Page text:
At this time, too, I began visiting a dentist-friend for treatment. His name was Jamie Robertson, a remarkable person. I’d come to know him through Hoa in Brisbane, who had met him when he visited VRC in Palawan in ’83 for a month (I didn’t meet him there, as our visits didn’t coincide). He’d also been to India and set up a clinic in Dharamsala for Tibetans, and trained several people there, even sponsoring some to come to Melbourne to study. And all this on his own expense! Later, he would start to visit Vietnam on a yearly basis, spending a month each time in the clinic he’d established there. This was really Buddhism in ac-tion! Over the following years, I would be his patient many times, and he always treated me without charge.

While watching the TV news one night, I saw a flash about a Buddhist gathering in Melbourne, and noticed a familiar face among the monks involved: Santitthito, who I’d not seen since 1973! I managed to track him down and requested him to give a talk the next Sunday in my place. I notified people and many more than usual came on that day so we held it on the lawn be-side the flat. We kept him supplied with lemonade as he spoke, but he was like a camel, and drank so many glasses that he had to get up halfway to go to the toilet. He had remained within the monastic system, and meeting him again assured me that I had not done the wrong thing in going off on my own, even though I lacked the safety-net, so to speak, that he had.

At one point, Thanh came from Florida to visit me and stayed for two weeks, but being the overly-romantic guy he was, soon fell in love with one of our Aussie friends, a married woman quite a bit older than him; I don’t know if his feelings were reciprocated, but I wasn’t very pleased with him.

During a visit back to Gawler, a letter arrived from England for mum, and she couldn’t imagine who it was from; she asked me to read it for her, and I hadn’t gone far when she realized it was from someone who’d been her first boy-friend when she was working as a house-maid in Wallasey; that was over 60 years before! She’d been very fond of him ~ his name was Jim ~ but they drifted apart because as a plumber’s apprentice, he had to work odd hours and wasn’t always able to meet her when she had time off. She’d then met my dad, but had never forgotten Jim. He had also not forgotten her. He told her that he’d raised a family, but had never really been happy with his wife, and some time after she died, he tried to trace my mother, going to Bur-wardsley and making inquiries there. Eventually, he met some-one who told him she’d gone to Australia, and gave him the phone-number of Bob in Tattenhall, and from him got mum’s address in Gawler. Well, she was over-the-moon for the rest of the day and the next; she always said that she’d married the wrong man. But poor dad didn’t share her joy, and said to her, “You’re not going to go to him, are you?”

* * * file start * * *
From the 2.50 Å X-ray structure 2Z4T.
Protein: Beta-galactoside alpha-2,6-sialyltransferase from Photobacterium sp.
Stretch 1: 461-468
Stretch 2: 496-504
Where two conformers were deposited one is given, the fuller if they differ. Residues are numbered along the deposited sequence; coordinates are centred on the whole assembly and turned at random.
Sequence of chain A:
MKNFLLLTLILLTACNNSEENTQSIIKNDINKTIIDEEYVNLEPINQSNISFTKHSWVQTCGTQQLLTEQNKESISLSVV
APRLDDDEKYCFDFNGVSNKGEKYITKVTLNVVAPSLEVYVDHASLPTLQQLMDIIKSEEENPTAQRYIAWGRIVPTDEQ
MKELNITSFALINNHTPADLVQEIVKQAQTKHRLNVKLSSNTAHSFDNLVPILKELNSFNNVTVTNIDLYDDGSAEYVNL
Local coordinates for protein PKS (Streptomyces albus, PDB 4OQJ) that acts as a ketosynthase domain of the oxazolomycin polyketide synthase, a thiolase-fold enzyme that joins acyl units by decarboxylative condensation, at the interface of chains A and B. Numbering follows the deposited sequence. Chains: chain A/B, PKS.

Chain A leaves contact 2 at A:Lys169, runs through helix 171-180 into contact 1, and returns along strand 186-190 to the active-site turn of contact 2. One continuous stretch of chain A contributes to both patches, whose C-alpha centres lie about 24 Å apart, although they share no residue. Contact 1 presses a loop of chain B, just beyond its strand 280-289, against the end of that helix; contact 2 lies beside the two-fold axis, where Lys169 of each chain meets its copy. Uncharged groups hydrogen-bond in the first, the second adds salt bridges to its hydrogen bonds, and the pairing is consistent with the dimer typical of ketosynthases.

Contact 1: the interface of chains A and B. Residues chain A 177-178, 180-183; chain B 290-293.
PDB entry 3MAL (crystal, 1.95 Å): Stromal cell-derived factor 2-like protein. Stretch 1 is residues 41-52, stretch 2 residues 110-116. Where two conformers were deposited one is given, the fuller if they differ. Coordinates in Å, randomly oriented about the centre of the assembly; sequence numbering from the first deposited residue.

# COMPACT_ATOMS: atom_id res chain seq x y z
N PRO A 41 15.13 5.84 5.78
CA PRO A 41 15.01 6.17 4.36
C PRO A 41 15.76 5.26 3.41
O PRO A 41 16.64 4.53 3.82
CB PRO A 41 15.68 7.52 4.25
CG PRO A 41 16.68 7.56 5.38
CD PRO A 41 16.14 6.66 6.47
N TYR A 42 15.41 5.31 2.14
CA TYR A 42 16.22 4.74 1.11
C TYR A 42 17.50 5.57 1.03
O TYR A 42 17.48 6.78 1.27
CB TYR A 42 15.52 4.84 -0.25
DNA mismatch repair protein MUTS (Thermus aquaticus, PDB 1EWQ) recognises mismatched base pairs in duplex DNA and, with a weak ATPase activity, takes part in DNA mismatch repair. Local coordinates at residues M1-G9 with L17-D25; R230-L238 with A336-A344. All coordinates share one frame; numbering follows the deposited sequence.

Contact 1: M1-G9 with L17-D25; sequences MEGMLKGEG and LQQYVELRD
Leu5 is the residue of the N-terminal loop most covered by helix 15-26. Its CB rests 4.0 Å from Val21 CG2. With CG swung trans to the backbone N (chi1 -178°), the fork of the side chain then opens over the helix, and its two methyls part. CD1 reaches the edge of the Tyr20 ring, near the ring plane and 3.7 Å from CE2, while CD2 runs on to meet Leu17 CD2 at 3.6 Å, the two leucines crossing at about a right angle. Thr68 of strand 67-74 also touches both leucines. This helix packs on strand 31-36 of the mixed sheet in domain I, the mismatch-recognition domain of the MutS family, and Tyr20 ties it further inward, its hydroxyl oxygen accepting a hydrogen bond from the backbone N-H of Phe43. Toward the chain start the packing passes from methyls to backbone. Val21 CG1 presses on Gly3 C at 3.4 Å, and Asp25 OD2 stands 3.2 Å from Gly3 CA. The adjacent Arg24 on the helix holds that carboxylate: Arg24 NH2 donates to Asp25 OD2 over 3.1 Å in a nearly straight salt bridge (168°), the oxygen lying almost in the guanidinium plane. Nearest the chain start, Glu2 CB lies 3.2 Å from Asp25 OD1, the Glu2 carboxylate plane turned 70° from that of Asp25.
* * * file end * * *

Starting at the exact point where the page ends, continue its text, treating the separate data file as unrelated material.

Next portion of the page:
“Of course not!” she said, but the idea of doing so if dad died first stemmed from that letter. Meanwhile, she started to corre-spond with him, and he sent her chocolates and other gifts, and even offered to pay for her ticket if she would visit him.

"It is important that we reflect upon the kindness of others. This realization is a fruit of cultivating empathy. We must recognize how our fortune is really dependent upon the cooperation and contributions of others. Every aspect of our present well-being is due to hard work on the part of others. As we look around us at the buildings we live and work in, the roads we travel, the clothes we wear, or the food we eat, we must acknowledge that all are provided by others. None of these would exist for us to enjoy and make use of were it not for the kindness of so many people un-known to us. As we contemplate in this manner, our appreciation for others grows, as does our empathy and closeness to them."
~ The Dalai Lama: An Open Heart ~

It is a peculiar conceit of many so-called religious people that they think they know everything to be known; this is probably because, feeling insecure and miniscule in the immensity of the universe, they grasp at things that give them a much-needed feeling of security, hence the con-tinuation of untenable doctrines and beliefs that should have been discarded long ago.